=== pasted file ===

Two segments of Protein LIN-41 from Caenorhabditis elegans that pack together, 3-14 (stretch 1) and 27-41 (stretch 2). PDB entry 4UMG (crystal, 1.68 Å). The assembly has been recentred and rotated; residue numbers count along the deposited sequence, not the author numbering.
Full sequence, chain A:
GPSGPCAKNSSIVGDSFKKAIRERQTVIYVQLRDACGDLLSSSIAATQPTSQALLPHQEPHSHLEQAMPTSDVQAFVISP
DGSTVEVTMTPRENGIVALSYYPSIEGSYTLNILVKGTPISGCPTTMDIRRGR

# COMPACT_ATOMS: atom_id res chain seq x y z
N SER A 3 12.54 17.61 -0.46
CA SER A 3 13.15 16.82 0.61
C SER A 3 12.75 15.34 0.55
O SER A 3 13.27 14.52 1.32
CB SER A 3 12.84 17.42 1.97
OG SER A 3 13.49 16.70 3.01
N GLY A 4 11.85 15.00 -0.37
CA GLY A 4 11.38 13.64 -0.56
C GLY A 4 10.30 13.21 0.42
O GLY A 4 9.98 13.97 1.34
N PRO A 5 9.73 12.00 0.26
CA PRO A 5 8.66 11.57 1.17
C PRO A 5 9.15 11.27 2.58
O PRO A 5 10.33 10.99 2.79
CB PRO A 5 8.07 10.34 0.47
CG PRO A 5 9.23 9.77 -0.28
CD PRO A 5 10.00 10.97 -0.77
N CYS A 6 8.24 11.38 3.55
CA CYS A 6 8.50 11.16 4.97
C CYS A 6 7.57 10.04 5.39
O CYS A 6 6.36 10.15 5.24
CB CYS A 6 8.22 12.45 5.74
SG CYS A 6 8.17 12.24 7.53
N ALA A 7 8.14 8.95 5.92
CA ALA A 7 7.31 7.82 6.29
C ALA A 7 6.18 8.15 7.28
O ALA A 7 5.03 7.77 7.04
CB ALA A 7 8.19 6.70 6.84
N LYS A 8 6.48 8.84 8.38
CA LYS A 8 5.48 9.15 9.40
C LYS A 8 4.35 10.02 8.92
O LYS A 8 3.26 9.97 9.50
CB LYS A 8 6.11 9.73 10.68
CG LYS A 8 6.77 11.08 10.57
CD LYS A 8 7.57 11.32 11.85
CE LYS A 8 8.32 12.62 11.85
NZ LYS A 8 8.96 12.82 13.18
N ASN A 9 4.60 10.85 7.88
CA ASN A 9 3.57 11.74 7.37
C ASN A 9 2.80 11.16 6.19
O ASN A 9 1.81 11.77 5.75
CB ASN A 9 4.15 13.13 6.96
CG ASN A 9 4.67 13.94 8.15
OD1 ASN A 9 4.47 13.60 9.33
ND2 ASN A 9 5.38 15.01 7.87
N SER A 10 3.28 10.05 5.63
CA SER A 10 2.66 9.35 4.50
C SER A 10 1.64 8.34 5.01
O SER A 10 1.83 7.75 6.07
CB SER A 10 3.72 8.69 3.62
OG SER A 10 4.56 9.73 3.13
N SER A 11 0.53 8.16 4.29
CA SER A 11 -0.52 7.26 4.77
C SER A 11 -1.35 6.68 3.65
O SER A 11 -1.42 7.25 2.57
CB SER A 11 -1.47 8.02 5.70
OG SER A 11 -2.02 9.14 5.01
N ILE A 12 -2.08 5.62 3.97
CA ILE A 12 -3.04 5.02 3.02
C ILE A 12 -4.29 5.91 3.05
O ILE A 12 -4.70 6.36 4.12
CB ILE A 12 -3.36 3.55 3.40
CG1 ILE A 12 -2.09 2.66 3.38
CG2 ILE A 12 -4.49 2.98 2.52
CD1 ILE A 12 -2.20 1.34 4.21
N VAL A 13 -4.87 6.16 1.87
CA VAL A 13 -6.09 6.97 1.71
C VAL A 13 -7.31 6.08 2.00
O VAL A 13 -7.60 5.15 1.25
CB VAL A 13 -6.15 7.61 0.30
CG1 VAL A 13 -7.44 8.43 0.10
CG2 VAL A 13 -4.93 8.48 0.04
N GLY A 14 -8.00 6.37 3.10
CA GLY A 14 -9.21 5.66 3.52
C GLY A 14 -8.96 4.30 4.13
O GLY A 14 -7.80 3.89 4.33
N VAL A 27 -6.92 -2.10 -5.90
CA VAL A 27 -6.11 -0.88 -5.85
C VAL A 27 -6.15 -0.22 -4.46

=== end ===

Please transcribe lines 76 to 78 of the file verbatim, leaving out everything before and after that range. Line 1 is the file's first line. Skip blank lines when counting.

CG1 VAL A 13 -7.44 8.43 0.10
CG2 VAL A 13 -4.93 8.48 0.04
N GLY A 14 -8.00 6.37 3.10